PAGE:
The greatest myth about artists is the image of the creative genius, forging a path through the unknown. All great artists are keenly aware of both the history of their medium, and the current trends within it, and they all recognise and are willing to learn from greatness in others. So it is no surprise that so many of them snap up the chance to work with one another, especially in a shared medium like music – and it is no surprise that so often the meeting of creative minds leads to something better than either would have come up with alone.
The Blues Brothers began as a joke project – a Saturday Night Live skit with Dan Ackroyd (a long-time fan of the blues) and John Belushi. But it was so successful it spawned an excellent album and a cult movie, gathering together some of the greatest blues and soul legends of all time. We’ll come back to these kinds of supergroups later, but Everybody Needs Somebody is too great a crowd-pleaser to leave in the middle of the list.
Let’s look at a few more fan projects. Walk This Way could have been a straight cover, but Run-D.M.C. took it further, turning it into a landmark moment in rock history, by sharing the stage with original band Aerosmith. The collaboration is credited with spawning a whole new genre of rock hip-hop. And when Led Zep frontman Robert Plant joined forces with bluegrass singer Alison Krauss for an album of covers that included the sublime Everly Brothers song Gone, Gone, Gone, the result was pure alchemy.
The world of jazz is naturally full of collaborations, but some are more unexpected than others. Robert Glasper found himself frustrated with the insular nature of the jazz world and produced an album of collaborations with non-jazz artists, including the title track Black Radio, with vocals by the ever-versatile Mos Def. And the Propellerheads’ sneaky jazz satire History Repeating creates a fine synthesis between electronica, big band and the legendary stylings of Shirley Bassey.
Which leads us the most unlikely pairing in the whole list. Who would have thought you could create something magical by mixing the Godfather of Soul with Italian opera? But with It’s a Man’s World it turns out the unmistakable outpourings of James Brown and Luciano Pavarotti blend perfectly. I really should hate this, but it’s just impossible.
Another fertile source of musical inspiration comes from the collaboration between mainstream bands and world music. Two examples here are Mumford and Sons’ collaboration with Senegalese singer Baaba Maal on There Will Be Time, and a wonderful live performance from the WOMAD festival by Echo and the Bunnymen with the Drummers of Burundi of Zimbo.
Live performances can lead to the most exciting collaborations of all, because they are entirely unrehearsed. When veteran blues guitarist Buddy Guy invited a local celebrity, 8-year-old guitarist Quinn Sullivan, to play with him in an improvised jam session during a concert, he clearly did not know what to expect. The unfettered joy on his face when he realises he is witnessing something out of the ordinary is truly heartwarming. He went on to play with Sullivan on an album and in further concerts.
We’ll segue into side projects with the aid of another supergroup, The Traveling Wilburys, a pastiche band put together by George Harrison, Bob Dylan, Jeff Lynne, Roy Orbison and Tom Petty. The project was something of a joke but as you would expect from so many talents, End of the Line is perfect. Another pastiche side project comes in the form of 25 O’Clock by the Dukes of Stratosphear, psychedelic alter-egos of the band XTC. And let’s also enjoy Pythia, a symphonic metal band formed by Emily Ovenden, better known as one of the Mediaeval Baebes. As an added bonus, Sword of Destiny is also a collaboration with shameless ham Brian Blessed.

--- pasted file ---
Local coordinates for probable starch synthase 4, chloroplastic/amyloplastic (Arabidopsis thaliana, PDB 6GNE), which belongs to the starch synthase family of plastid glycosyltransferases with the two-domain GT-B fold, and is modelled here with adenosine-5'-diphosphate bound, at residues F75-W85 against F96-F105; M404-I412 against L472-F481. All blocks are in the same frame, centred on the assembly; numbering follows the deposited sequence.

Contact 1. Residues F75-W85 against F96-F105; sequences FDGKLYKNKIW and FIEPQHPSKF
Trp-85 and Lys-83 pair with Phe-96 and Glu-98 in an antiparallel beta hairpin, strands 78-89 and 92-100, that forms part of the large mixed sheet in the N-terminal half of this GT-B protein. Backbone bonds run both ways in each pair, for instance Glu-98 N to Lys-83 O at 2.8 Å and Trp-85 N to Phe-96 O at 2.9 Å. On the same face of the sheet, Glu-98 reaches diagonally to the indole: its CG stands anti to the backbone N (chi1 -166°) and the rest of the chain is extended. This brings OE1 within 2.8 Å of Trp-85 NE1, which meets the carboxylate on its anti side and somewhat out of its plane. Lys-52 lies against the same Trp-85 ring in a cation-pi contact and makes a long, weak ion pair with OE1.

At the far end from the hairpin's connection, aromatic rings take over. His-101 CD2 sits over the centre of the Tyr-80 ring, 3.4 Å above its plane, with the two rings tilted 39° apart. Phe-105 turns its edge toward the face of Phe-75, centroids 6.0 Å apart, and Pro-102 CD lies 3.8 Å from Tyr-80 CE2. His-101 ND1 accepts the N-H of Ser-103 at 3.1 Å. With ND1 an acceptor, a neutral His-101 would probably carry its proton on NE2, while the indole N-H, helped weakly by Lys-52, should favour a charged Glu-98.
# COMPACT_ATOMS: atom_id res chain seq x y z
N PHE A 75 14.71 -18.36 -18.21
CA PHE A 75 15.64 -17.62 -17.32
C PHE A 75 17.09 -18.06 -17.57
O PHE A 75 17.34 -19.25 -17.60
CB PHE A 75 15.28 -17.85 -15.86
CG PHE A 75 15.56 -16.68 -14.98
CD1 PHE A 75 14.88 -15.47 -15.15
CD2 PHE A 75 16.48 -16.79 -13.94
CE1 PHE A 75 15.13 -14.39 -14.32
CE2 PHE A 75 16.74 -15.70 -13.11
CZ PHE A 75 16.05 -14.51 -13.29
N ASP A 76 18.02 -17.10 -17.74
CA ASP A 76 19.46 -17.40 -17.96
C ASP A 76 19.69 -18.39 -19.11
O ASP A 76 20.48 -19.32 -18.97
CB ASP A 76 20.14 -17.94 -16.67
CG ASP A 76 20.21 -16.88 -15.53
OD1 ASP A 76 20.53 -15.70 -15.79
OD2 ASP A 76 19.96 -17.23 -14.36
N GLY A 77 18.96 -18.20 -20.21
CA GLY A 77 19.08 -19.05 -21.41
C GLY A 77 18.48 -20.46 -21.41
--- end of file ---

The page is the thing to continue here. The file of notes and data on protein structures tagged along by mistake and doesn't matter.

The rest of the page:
Capping the list, we’ll finish with one of the most famous collaborations of all, and another song that spawned a genre: the collaborative benefit single. These are almost uniformly appalling, but for all its overblown lyrics and self-satisfied hand-slapping, I maintain that Do They Know It’s Christmas? is a genuinely great song. So thank God it’s them instead of you.
The A-List playlist:
The Blues Brothers: Everybody Needs Somebody
RUN-D.M.C + Aerosmith: Walk This Way
Robert Plant & Alison Krauss: Gone, Gone, Gone
Robert Glasper Experiment ft. Mos Def: Black Radio
Propellerheads ft. Shirley Bassey: History Repeating
James Brown & Luciano Pavarotti: It’s a Man’s World
Mumford & Sons with Baaba Maal, The Very Best and Beatenberg: There Will Be Time
Echo and the Bunnymen with Drummers of Burundi: Zimbo
Buddy Guy with Quinn Sullivan: Untitled
Traveling Wilburys: End of the Line
The Dukes of Stratosphear: 25 O’Clock
Pythia: Sword of Destiny
Band Aid: Do They Know It’s Christmas?
The B-List playlist:
Art Of Noise ft. Duane Eddy: Peter Gunn
Mark Knopfler & Emmylou Harris: This Is Us
David Byrne & St. Vincent: Who
Avicii: Hey Brother
Toto ft. Miles Davis: Don’t Stop Me Now
Shakti & John Mclaughlin: La Danse Du Bonheur
Morales & Jan Garbarek: Parce Mihi Domine
David McAlmont & Michael Nyman Band: Friendly Fire
Diamanda Galas & John Paul Jones: You’ve Got To Move
Boogie Woogie Twins (Dr. John & Jools Holland): Untitled
Guru’s Wildcard Pick:
The Glove: Sex-Eye-Make-Up
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